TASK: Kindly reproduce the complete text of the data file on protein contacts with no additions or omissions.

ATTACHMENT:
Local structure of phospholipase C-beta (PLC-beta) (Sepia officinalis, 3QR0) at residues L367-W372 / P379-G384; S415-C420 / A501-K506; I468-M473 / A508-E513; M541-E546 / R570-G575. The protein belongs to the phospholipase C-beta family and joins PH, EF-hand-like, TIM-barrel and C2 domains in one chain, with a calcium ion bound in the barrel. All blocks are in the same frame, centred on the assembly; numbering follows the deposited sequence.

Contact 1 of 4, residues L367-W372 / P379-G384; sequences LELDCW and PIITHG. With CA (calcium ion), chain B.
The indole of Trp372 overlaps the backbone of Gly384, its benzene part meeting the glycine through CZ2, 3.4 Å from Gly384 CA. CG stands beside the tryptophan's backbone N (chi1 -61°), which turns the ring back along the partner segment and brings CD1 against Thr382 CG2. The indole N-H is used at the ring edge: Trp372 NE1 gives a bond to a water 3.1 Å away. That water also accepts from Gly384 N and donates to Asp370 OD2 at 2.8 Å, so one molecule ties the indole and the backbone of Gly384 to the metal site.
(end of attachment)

Local structure of phospholipase C-beta (PLC-beta) (Sepia officinalis, 3QR0) at residues L367-W372 / P379-G384; S415-C420 / A501-K506; I468-M473 / A508-E513; M541-E546 / R570-G575. The protein belongs to the phospholipase C-beta family and joins PH, EF-hand-like, TIM-barrel and C2 domains in one chain, with a calcium ion bound in the barrel. All blocks are in the same frame, centred on the assembly; numbering follows the deposited sequence.

Contact 1 of 4, residues L367-W372 / P379-G384; sequences LELDCW and PIITHG. With CA (calcium ion), chain B.
The indole of Trp372 overlaps the backbone of Gly384, its benzene part meeting the glycine through CZ2, 3.4 Å from Gly384 CA. CG stands beside the tryptophan's backbone N (chi1 -61°), which turns the ring back along the partner segment and brings CD1 against Thr382 CG2. The indole N-H is used at the ring edge: Trp372 NE1 gives a bond to a water 3.1 Å away. That water also accepts from Gly384 N and donates to Asp370 OD2 at 2.8 Å, so one molecule ties the indole and the backbone of Gly384 to the metal site.